Cross City Cycling is a cycling scheme made up of five different projects across Cambridge.
Each scheme aims to improve walking and cycling links to schools and employment centres.
They will help to reduce congestion and improve air quality, health and road safety.
Five new cycling schemes to increase Cambridge's cycle network
In January 2015, the Executive Board agreed that the Cross City Cycling scheme should form part of the City Deal programme. A report was presented at the August 2015 Executive Board to approve the five Cross City Cycling projects and to consult on these. The Executive Board agreed to these recommendations and to receive a report on the consultation.
A public consultation was held on the five projects in January 2016. The results were then reported to the Board in June 2016. The Board approved all five projects and increased the funding for the Cross City Cycling scheme.
All reports and background documents can be found in the documents section below. Information on the individual projects is on the project pages.
Connecting residents with people, workplaces and local facilities.
Some images showing locations of improved facilities and existing infrastructure.
Cycle lane along Green End Road
Cambridge North rail station, Bus & Cycle Parking at the front of the station, with direction posts.
Arbury Road street sign
A cyclist using the cycle lane alongside a queue of traffic in the early evening
Cycling direction and distance signs
The consultation took place between Monday 4 January and Monday 15 February. Leaflets were distributed around the five project areas and made available at public locations. Seven public events were held providing members of the public with a chance to find out more about the projects.
There were over 1,000 responses to the consultation. The survey was split into 5 sections for each project and asked specific questions about each one. 78% of respondents supported all five of the Cross City Cycling projects. The Consultation Report for the project, which can be found in download below, explains the responses in more detail.
The Cross City Cycling projects have been awarded a total of £8 million of City Deal funding to complete all 5 projects.
On 7th March 2015 a Stakeholder Workshop organised with invitations sent out to officers of the County Council, City Council and South Cambridgeshire District Council, as well as members of the City Deal joint assembly, large employers in the City and representatives of cycling groups, This workshop scoped out which schemes should constitutes the programme of Cross City Cycling.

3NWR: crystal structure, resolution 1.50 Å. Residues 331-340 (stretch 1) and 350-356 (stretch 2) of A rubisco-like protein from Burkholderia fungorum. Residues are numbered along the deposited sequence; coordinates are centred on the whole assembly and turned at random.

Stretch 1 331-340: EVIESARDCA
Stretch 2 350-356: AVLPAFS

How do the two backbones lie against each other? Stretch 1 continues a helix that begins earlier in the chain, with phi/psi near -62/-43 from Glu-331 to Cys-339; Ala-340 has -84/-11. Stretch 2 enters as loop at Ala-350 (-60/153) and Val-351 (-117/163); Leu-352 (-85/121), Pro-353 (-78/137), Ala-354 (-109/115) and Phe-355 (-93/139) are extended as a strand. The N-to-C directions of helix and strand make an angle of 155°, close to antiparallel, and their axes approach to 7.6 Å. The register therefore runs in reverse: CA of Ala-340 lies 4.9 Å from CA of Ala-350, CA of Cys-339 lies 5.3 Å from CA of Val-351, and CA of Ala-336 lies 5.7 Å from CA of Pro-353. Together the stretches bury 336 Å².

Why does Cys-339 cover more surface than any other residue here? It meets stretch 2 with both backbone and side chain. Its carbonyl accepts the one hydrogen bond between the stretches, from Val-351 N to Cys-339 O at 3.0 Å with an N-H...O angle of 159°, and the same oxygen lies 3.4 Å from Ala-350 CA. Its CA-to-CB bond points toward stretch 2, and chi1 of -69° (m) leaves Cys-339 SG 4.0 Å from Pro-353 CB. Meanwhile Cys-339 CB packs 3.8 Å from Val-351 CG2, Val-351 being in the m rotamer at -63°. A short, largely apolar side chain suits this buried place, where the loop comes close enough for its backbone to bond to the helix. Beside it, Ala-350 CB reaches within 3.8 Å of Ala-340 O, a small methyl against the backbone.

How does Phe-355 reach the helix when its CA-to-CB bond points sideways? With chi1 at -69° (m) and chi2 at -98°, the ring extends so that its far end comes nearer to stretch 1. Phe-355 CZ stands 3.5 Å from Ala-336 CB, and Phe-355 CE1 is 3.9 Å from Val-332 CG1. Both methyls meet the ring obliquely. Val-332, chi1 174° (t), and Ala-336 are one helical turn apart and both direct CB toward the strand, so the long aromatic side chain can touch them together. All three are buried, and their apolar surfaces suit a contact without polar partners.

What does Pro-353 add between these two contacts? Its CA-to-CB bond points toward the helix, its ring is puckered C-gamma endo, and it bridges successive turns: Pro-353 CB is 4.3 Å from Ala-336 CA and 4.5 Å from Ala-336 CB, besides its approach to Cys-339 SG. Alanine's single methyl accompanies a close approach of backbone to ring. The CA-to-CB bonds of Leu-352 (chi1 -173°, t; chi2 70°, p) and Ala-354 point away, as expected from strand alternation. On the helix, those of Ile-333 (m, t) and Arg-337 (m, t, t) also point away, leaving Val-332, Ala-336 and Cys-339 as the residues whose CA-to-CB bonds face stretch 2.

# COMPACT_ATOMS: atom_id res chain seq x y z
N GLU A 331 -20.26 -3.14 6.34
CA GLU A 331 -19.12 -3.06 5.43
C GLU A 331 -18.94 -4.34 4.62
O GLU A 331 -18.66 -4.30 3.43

The schemes that came forward from the session were scored against criteria agreed for cycling schemes set out by the Cambridge Environment and Traffic Management Area Joint Committee (AJC).
Some of the top scoring schemes were being addressed in other City Deal projects, such as Milton Road. Other high scoring schemes were already in the County Council’s programme of improvements, such as Robin Hood junction.
The outcome of this exercise were a number of schemes which were not currently being addressed. The top five were selected for Cross City Cycling.
A - The County Council have issued a Traffic Regulation Order that will create double yellow lines within the majority of the cycle lanes along Green end road which come under the first phase of works. Where this hasn’t been possible 2 hours maximum stay parking restrictions have been put in place.
The scheme will be monitored as the traffic going to Cambridge North increases. If there is an increase in undesirable parking in the area a review of this traffic regulation order will be undertaken and this may lead to further double yellow lines in the area.
Some projects would require the removal or reduction of trees, hedges and vegetation, having an environmental impact in these areas. To remedy this, we would work with the City Council Landscape team to incorporate a new tree and hedge replanting scheme into the projects.
The benefits include:
Reduced traffic congestion
Savings to health/NHS
Reduced land use demand for car parking spaces
Enabling people across the social spectrum to access employment and training by improving their mobility options
Reduced employee absenteeism
Improved employee productivity
Increased independence, particularly for young people
Improvements to air quality